Cooking Matters program stretches dollars, not waistlines - New York News

Cooking Matters program stretches dollars, not waistlines

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MARIETTA, Ga. -

Navigating through the isle of a grocery store can be tricky. Displays and sales can pull shoppers in hundreds of different directions at once. Not to mention the temptation of cases of full of candy bars and hundreds of snack foods.

By the time a shopper emerges from the store, their cart can be full of items which they never wanted and really did not need. A program called Cooking Matters is trying to change that.

It starts with the challenge of trying to make a meal from scratch that includes five of the food groups, feeds four people, and has to be within $10.

When Sarah Thompson goes shopping for food, she's got a lot of people to think about.

"Oh, well I have four children and of course, I am a single mother. Budget is always important to stay on a budget," said Thompson.

Sarah joined Cooking Matters to try to stretch her dollar. It is a free six week nutritional education program where you learn not just how to cook healthy, but how to be a smart shopper.

During this trip field trip to a Marietta Kroger store, their volunteer teacher Marcia Rafiq has gave them the challenge.

"You got to know what makes up a healthy meal; you need a protein a starch a vegetable. A dairy product and a fruit, those are things you need every day," said Rafiq. "Because food is fuel. If you put crappy gas in your car, that is not good, your car is going to spit and sputter and stop runny. But if you put good gas in your car, your car is going to run forever."

The class teaches how to read and compare prices. Not just the overall price, but the per-unit price which Rafiq says helps you break down exactly what your getting for your dollar.

"Like, I'm not going to pay over 88-cents a pound for chicken, okay?" said Rafig.

She says stores charge more for prepared foods. So, be willing to do it yourself, once you learn a few cooking basics such as how to peel a potato, how to use a knife, and how to make rice.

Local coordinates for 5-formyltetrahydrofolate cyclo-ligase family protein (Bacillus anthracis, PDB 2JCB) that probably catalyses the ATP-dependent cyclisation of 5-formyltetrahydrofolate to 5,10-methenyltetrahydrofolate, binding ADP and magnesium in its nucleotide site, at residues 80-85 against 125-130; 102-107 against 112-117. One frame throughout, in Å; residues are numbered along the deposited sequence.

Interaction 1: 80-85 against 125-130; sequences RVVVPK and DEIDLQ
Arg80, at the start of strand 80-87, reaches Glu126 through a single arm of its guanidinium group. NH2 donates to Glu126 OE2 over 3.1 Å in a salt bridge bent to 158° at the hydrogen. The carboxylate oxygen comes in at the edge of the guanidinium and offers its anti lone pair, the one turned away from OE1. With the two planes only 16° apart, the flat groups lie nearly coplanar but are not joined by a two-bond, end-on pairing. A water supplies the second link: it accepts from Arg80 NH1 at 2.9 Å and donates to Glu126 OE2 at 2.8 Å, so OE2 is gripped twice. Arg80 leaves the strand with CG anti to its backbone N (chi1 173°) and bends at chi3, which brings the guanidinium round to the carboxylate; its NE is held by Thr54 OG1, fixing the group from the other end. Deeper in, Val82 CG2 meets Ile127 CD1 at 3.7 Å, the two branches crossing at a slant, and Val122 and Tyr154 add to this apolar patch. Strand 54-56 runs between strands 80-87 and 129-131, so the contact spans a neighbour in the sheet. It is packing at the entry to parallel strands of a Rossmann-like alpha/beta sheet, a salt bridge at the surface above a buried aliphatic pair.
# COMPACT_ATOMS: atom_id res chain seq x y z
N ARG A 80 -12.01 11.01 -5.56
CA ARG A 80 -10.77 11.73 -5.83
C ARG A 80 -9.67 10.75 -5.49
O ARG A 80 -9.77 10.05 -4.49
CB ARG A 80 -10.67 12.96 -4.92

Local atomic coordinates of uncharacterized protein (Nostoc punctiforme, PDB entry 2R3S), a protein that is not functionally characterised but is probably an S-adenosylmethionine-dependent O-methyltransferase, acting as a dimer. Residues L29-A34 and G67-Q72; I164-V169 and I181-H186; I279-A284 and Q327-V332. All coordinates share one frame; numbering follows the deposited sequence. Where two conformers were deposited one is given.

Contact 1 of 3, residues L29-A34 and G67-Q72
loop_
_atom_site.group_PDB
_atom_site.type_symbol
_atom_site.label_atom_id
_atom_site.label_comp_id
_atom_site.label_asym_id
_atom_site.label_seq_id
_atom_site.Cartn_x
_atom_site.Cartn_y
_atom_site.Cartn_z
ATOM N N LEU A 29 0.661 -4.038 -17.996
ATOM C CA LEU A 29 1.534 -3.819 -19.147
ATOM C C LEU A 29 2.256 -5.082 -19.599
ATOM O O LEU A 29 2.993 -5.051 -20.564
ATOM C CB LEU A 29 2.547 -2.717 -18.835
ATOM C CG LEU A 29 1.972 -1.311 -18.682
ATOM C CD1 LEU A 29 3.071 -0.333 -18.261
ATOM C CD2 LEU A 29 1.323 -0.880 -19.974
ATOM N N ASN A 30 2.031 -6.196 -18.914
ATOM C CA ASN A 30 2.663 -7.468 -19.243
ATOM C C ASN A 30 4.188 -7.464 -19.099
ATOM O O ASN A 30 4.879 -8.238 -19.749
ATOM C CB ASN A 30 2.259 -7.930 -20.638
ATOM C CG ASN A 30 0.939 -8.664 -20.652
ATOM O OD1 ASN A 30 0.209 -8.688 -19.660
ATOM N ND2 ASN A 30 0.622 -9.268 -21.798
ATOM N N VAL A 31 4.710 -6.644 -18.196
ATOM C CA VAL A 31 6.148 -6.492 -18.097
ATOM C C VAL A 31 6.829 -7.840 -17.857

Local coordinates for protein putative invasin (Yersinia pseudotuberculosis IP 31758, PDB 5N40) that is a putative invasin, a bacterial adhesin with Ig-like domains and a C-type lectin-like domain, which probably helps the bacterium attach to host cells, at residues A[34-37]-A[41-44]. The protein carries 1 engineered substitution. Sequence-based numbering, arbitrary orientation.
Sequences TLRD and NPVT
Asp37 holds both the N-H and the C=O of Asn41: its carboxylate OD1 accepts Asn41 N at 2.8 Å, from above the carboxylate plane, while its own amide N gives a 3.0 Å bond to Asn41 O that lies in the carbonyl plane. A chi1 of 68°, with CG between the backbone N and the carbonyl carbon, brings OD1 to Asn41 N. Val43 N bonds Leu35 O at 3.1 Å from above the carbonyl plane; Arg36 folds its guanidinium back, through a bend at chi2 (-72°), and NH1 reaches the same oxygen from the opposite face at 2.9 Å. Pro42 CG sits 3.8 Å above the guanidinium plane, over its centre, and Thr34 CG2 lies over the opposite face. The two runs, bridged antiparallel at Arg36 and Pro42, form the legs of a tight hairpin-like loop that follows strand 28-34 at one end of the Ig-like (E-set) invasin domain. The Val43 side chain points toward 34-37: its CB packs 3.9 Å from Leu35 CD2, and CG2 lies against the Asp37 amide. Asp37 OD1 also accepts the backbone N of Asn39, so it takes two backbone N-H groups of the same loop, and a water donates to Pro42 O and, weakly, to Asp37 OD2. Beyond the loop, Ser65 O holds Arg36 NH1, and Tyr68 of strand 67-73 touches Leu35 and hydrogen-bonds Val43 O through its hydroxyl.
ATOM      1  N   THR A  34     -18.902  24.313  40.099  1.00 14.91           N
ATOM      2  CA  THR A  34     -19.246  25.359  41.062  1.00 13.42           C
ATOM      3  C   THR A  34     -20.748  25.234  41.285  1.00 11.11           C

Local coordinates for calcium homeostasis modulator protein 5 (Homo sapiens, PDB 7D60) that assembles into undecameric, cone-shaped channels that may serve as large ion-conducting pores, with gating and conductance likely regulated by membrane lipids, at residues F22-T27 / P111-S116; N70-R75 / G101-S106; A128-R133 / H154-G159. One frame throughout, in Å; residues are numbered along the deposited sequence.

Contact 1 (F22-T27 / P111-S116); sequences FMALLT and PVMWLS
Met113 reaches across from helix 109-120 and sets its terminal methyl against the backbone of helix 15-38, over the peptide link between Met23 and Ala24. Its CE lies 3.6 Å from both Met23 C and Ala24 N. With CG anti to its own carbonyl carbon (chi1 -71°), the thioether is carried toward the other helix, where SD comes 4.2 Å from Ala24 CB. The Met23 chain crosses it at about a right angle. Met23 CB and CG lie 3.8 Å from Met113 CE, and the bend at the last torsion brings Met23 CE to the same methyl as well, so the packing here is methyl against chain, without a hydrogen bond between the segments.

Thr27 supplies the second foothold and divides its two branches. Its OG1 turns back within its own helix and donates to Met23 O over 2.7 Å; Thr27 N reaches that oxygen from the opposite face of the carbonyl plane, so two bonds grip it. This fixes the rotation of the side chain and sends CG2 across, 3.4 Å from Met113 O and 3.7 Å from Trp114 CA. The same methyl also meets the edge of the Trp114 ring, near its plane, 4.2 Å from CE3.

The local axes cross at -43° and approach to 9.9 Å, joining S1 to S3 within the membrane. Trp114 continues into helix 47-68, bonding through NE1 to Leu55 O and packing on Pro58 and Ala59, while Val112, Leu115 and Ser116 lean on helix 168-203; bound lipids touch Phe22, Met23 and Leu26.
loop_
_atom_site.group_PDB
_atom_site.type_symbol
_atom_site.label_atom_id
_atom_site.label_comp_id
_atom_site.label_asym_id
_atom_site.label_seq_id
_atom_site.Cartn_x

"Just learning that a little more elbow grease, a little more elbow work in the cooking and package and preparing things can save me a lot of money,"  said Thompson.
   
Another cost cutter is shopping for fruits and vegetables that are in-season. They will taste better and are a lot cheaper.

"In Georgia in July and August, you can get blueberries and you can get watermelons for pennies on the pound because they're in season, and they want to get rid of them," said Rafiq.
 
Shoppers can also go for frozen fruits and vegetables. They're less expensive, have almost the same nutritional value as fresh food, and won't go bad.

At the end of her challenge Sarah comes in under-budget. By week five, Sarah says her and her family are eating healthy at least 70% of the time and it feels different, better.

"It's better for my energy. I've seen that. Even in the just learning that eating breakfast. To where I like to have coffee, eating breakfast has begun to boost my energy, and I've got children I need to real energy, not the coffee energy, so it's been great," said Thompson.

Cooking matters offers hands-on classes like this for adults, but they also have classes for teenagers, children, and families. These programs are set up through organizations like a church or community center.

For more information on the program and where you can find a local class near you go to cookingmatters.org.

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